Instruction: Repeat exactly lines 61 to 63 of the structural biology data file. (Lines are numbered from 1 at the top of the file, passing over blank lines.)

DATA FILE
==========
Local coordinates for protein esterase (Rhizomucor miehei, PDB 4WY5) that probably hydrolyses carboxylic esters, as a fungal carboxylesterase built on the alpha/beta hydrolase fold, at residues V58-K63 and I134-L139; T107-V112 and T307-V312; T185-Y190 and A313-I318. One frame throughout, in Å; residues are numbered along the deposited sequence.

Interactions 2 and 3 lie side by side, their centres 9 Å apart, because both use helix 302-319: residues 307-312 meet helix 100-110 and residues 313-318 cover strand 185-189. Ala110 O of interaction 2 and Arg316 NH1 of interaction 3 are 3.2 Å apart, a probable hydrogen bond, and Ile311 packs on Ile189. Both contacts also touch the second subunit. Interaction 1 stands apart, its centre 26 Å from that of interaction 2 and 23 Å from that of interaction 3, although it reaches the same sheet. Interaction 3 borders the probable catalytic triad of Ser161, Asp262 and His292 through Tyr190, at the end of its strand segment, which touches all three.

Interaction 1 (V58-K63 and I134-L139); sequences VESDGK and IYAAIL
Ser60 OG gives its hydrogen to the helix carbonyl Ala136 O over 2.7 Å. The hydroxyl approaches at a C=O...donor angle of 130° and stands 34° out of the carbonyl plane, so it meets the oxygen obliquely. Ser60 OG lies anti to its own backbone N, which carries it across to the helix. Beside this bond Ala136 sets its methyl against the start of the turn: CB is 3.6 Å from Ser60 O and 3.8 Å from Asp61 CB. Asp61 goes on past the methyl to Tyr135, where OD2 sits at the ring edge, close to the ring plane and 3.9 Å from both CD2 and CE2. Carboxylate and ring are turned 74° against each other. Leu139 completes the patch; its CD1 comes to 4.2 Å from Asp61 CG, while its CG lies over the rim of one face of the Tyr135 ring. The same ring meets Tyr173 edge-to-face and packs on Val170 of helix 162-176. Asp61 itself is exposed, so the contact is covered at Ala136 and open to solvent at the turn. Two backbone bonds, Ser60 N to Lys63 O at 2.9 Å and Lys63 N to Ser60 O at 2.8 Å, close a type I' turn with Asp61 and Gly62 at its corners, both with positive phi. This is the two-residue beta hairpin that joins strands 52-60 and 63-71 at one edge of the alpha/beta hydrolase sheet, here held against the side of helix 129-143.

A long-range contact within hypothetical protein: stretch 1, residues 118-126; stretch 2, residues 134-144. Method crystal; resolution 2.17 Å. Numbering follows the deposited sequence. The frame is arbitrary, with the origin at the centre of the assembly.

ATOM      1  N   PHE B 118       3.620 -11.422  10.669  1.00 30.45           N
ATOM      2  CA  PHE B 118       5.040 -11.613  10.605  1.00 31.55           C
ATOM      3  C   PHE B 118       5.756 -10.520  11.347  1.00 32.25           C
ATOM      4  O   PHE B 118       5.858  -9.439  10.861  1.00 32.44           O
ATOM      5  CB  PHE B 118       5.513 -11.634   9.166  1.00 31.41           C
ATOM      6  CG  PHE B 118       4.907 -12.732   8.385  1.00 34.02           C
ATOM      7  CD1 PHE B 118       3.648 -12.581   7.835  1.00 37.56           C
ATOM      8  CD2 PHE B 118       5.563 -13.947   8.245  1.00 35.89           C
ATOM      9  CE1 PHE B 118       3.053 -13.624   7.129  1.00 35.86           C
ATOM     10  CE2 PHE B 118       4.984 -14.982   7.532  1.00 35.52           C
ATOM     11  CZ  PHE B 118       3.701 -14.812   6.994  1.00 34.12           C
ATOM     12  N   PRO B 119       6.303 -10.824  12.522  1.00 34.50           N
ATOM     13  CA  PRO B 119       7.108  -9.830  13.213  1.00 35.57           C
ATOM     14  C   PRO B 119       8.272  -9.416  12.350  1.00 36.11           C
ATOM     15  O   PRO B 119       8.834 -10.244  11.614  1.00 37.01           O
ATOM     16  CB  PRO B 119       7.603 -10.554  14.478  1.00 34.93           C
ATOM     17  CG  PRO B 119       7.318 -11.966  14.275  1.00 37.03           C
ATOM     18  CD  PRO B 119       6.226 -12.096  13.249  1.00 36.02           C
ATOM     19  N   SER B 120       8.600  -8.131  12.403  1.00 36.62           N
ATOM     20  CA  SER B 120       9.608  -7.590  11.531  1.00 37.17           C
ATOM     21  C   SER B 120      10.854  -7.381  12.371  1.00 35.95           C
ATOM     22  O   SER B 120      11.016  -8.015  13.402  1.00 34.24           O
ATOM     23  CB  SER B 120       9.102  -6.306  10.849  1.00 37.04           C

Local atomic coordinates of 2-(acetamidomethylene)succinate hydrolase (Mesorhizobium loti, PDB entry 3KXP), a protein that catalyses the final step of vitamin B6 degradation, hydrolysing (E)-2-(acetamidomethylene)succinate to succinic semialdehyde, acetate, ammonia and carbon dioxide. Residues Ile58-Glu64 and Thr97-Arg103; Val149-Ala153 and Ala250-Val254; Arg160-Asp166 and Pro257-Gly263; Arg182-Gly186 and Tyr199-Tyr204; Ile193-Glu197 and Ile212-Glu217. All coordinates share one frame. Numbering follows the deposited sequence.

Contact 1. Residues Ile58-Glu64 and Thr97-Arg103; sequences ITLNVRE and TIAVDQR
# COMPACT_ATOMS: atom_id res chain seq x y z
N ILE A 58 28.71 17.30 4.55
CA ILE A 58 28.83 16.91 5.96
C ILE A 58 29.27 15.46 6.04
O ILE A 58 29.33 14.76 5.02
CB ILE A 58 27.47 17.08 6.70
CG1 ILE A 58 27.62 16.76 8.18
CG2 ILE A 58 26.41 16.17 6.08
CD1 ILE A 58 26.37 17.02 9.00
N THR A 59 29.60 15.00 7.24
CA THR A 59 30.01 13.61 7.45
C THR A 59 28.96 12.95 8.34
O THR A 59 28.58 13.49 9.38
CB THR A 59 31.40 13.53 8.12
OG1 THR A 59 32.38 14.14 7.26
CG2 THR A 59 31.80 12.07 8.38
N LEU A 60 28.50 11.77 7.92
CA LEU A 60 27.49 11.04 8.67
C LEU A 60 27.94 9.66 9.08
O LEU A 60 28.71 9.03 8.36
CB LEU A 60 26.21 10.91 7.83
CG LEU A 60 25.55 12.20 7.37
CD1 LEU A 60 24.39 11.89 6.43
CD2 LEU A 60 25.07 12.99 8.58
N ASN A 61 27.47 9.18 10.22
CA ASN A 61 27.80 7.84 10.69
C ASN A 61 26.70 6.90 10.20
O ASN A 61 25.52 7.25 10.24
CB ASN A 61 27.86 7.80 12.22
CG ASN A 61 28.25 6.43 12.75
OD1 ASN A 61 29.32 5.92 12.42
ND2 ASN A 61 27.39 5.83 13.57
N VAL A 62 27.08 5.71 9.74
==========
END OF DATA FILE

OD1 ASN A 61 29.32 5.92 12.42
ND2 ASN A 61 27.39 5.83 13.57
N VAL A 62 27.08 5.71 9.74